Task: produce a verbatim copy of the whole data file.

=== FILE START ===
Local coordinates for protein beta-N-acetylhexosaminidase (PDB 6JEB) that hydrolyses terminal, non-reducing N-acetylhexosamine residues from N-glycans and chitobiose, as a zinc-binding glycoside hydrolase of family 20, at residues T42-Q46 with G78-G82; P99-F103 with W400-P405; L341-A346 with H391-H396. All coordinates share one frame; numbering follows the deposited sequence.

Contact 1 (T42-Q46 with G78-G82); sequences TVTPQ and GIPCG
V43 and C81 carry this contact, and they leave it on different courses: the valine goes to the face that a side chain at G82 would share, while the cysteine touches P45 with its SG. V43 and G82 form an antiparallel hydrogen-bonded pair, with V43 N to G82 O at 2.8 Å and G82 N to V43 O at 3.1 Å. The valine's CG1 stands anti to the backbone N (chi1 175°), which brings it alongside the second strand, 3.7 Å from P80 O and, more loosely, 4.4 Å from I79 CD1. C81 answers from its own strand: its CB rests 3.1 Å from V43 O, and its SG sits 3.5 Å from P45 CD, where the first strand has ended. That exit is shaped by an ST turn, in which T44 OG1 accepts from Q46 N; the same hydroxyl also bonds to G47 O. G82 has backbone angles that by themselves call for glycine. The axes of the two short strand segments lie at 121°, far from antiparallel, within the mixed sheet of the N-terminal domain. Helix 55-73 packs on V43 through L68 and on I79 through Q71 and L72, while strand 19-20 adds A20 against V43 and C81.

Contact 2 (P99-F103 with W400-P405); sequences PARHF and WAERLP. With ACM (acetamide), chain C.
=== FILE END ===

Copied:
Local coordinates for protein beta-N-acetylhexosaminidase (PDB 6JEB) that hydrolyses terminal, non-reducing N-acetylhexosamine residues from N-glycans and chitobiose, as a zinc-binding glycoside hydrolase of family 20, at residues T42-Q46 with G78-G82; P99-F103 with W400-P405; L341-A346 with H391-H396. All coordinates share one frame; numbering follows the deposited sequence.

Contact 1 (T42-Q46 with G78-G82); sequences TVTPQ and GIPCG
V43 and C81 carry this contact, and they leave it on different courses: the valine goes to the face that a side chain at G82 would share, while the cysteine touches P45 with its SG. V43 and G82 form an antiparallel hydrogen-bonded pair, with V43 N to G82 O at 2.8 Å and G82 N to V43 O at 3.1 Å. The valine's CG1 stands anti to the backbone N (chi1 175°), which brings it alongside the second strand, 3.7 Å from P80 O and, more loosely, 4.4 Å from I79 CD1. C81 answers from its own strand: its CB rests 3.1 Å from V43 O, and its SG sits 3.5 Å from P45 CD, where the first strand has ended. That exit is shaped by an ST turn, in which T44 OG1 accepts from Q46 N; the same hydroxyl also bonds to G47 O. G82 has backbone angles that by themselves call for glycine. The axes of the two short strand segments lie at 121°, far from antiparallel, within the mixed sheet of the N-terminal domain. Helix 55-73 packs on V43 through L68 and on I79 through Q71 and L72, while strand 19-20 adds A20 against V43 and C81.

Contact 2 (P99-F103 with W400-P405); sequences PARHF and WAERLP. With ACM (acetamide), chain C.